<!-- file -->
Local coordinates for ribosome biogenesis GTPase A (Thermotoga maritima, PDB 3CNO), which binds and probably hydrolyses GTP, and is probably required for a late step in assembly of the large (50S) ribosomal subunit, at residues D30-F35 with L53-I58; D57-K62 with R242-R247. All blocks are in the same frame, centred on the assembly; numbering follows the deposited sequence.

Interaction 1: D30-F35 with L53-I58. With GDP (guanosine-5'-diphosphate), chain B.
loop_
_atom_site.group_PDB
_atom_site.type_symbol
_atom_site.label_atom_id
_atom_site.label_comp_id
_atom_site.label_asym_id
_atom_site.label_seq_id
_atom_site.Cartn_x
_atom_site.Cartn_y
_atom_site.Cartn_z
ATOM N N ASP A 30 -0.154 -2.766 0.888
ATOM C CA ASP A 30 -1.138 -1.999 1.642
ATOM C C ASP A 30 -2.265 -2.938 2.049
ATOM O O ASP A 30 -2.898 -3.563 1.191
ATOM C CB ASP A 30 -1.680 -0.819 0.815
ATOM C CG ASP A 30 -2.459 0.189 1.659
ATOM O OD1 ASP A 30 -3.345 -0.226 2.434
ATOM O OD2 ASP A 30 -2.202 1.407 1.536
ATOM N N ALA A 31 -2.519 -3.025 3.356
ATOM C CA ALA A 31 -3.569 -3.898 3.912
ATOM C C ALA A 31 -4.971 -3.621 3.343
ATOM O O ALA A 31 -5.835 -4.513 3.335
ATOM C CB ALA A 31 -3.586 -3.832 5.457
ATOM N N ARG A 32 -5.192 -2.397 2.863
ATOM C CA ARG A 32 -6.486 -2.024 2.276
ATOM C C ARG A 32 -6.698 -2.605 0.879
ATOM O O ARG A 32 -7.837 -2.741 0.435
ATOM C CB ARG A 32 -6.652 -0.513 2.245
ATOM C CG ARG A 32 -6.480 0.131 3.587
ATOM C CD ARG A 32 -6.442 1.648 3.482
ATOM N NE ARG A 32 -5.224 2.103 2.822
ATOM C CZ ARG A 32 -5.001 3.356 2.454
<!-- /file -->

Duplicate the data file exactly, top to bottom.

Local coordinates for ribosome biogenesis GTPase A (Thermotoga maritima, PDB 3CNO), which binds and probably hydrolyses GTP, and is probably required for a late step in assembly of the large (50S) ribosomal subunit, at residues D30-F35 with L53-I58; D57-K62 with R242-R247. All blocks are in the same frame, centred on the assembly; numbering follows the deposited sequence.

Interaction 1: D30-F35 with L53-I58. With GDP (guanosine-5'-diphosphate), chain B.
loop_
_atom_site.group_PDB
_atom_site.type_symbol
_atom_site.label_atom_id
_atom_site.label_comp_id
_atom_site.label_asym_id
_atom_site.label_seq_id
_atom_site.Cartn_x
_atom_site.Cartn_y
_atom_site.Cartn_z
ATOM N N ASP A 30 -0.154 -2.766 0.888
ATOM C CA ASP A 30 -1.138 -1.999 1.642
ATOM C C ASP A 30 -2.265 -2.938 2.049
ATOM O O ASP A 30 -2.898 -3.563 1.191
ATOM C CB ASP A 30 -1.680 -0.819 0.815
ATOM C CG ASP A 30 -2.459 0.189 1.659
ATOM O OD1 ASP A 30 -3.345 -0.226 2.434
ATOM O OD2 ASP A 30 -2.202 1.407 1.536
ATOM N N ALA A 31 -2.519 -3.025 3.356
ATOM C CA ALA A 31 -3.569 -3.898 3.912
ATOM C C ALA A 31 -4.971 -3.621 3.343
ATOM O O ALA A 31 -5.835 -4.513 3.335
ATOM C CB ALA A 31 -3.586 -3.832 5.457
ATOM N N ARG A 32 -5.192 -2.397 2.863
ATOM C CA ARG A 32 -6.486 -2.024 2.276
ATOM C C ARG A 32 -6.698 -2.605 0.879
ATOM O O ARG A 32 -7.837 -2.741 0.435
ATOM C CB ARG A 32 -6.652 -0.513 2.245
ATOM C CG ARG A 32 -6.480 0.131 3.587
ATOM C CD ARG A 32 -6.442 1.648 3.482
ATOM N NE ARG A 32 -5.224 2.103 2.822
ATOM C CZ ARG A 32 -5.001 3.356 2.454